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Chicago artist Chris Drew was arrested for selling his art.
He was then charged with a felony for audio-recording his
own arrest. Photo/donated

[Occupy Rogers Park (Chicago) presented artist Chris Drew an award for his fight for free speech, and for his work for many years organizing community artists and giving them the skills and opportunity to express themselves. As reported earlier in The People’s Tribune, Chris was arrested for selling his art patches without a peddler’s license, a charge that was dropped when the police discovered he was audio recording his own arrest. Instead he was charged with felony eavesdropping, with a potential sentence of 15 years. This interview is excerpted from his remarks.)

What do you mean by “change-art”?


Chris Drew: Art for [social] change vs. art for art’s sake: Art is always both, because the act of art is self-expression, which is the act of expressing the self in flux – in change.The economic system that developed around art – art for collectors, for curators and art as an investment -- separated itself from art for change when desirable. “Change art” being feared by the moneyed classes had to be discouraged during its dangerous lifetime. . . Community art keeps rearing its beautiful head, generation after generation, by different names, movements and artists.

Explain the connection between first amendment rights and the Right to Survive by Art.

CD: We are talking about the real First Amendment right to survive by selling our art in public spaces that is required for change art to exist and build a public audience. This is the right above all that should be defended by our very lives. It’s the most important right. In Chicago and too many other locations it has been abandoned as useless, a move that has marginalized artists and dwarfed our art scenes in public. [See Chris Drew’s blog (http://www.c-drew.com/blog/)]

You have said you are looking for a core of workers to reawaken the Art Patch Project. Can you elaborate on this?

CD: Please use the Art Patch Project to make Chicago Change. Bluntly put, I am dying* and the Art Patch Project needs new energy. . . We must teach citizens of Chicago to stand up for their rights and demonstrate the central role art has in this process . . . Using art we have changed the eavesdropping law. Let’s extend this to artists’ rights and set an example of using art to fight for First Amendment Rights.The Art Patch Project is a win-win concept. Artists submit designs and are encouraged to promote their art on line on the art patch. The Art Patch Project promotes artists’ rights on line on the patch. Volunteers print and give away the many flavored art patches over time educating the public to the variety of artists missing in public. The movement regenerates an art movement to sustain its needs in public. Activities take place in low-tech one or two day a week activities sustainable by a core of dedicated artists at costs affordable to a volunteer movement that takes place in public.. . . These patches are sewn on clothes, pinned up in a creative variety of ways. They have a life that goes on promoting your voice. This is a solution.Artists have been using the Art Patch Project to protect our stolen rights with growing awareness, establishing a foundation to build on. The fact is we have less right to survive by our art in Chicago in public than most places of the world. And we have a first amendment guarantee in this right. And we are not fighting for it. We have given it up. We have given up our most basic right. It is your duty to change this.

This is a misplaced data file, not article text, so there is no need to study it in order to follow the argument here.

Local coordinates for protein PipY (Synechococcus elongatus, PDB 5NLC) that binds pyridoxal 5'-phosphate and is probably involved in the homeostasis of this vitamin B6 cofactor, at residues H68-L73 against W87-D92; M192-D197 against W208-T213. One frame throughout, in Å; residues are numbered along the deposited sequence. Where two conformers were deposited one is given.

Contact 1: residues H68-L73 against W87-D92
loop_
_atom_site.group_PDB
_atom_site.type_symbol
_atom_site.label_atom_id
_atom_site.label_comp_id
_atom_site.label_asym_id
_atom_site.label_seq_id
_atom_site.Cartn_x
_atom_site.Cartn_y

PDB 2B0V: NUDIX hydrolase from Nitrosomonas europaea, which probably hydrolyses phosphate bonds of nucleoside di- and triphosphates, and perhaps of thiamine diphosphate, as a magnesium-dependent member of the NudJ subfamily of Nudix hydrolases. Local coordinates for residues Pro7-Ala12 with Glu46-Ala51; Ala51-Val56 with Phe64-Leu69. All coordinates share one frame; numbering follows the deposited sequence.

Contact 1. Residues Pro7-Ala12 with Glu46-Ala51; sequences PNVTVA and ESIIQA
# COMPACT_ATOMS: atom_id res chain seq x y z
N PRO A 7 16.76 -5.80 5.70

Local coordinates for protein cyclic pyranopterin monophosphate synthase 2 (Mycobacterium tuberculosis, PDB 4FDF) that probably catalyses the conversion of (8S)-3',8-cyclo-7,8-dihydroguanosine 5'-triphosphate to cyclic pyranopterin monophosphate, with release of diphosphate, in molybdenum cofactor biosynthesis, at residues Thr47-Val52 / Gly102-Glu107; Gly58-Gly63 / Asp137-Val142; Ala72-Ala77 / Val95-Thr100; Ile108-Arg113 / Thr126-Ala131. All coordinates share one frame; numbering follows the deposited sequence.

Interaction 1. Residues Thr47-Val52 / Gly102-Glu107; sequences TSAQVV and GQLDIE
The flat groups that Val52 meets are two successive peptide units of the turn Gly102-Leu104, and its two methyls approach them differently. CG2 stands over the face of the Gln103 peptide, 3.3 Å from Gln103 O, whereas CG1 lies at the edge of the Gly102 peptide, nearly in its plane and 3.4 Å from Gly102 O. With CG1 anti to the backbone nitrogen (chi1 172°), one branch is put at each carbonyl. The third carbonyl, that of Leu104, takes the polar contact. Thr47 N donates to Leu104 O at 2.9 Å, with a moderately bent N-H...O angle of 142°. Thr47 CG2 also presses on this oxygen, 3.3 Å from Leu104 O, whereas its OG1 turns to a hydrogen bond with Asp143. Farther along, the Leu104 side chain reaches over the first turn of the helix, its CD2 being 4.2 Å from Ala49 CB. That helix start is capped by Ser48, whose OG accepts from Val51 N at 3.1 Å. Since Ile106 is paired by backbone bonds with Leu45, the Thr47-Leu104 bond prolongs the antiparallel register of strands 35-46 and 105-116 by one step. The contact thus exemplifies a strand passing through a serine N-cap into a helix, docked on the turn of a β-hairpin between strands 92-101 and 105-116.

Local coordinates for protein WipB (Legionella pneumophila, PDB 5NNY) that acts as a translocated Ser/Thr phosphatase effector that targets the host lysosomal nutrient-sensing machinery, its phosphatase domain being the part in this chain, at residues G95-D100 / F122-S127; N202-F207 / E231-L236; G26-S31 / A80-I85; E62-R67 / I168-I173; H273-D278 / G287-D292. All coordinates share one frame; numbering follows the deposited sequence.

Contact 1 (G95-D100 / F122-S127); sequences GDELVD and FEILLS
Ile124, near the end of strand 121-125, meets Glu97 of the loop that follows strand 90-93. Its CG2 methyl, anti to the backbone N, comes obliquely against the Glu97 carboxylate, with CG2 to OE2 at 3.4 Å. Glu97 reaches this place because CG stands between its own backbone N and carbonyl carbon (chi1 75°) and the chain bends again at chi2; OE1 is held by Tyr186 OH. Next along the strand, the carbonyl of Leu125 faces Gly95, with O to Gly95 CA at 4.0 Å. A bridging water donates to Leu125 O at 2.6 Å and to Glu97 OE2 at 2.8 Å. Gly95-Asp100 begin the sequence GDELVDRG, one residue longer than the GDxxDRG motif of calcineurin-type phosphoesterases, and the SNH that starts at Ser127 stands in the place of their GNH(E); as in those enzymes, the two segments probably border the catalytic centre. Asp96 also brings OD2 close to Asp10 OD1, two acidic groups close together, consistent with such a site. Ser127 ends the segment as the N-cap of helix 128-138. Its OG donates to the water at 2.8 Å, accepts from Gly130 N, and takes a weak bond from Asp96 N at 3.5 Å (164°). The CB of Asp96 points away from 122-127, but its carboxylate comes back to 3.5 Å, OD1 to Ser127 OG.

How does your work relate to the Occupy Movement slogan “It’s not one thing. It’s everything” ?

CD: What most people see is small and unconnectedness. But it is connected. It’s about the whole thing, and art is the key . . . to our freedom. We use the art patch to illustrate how to fight for freedom, demonstrate that [artists] have tools to fight for that freedom. *Chris was diagnosed with lung cancer a year ago.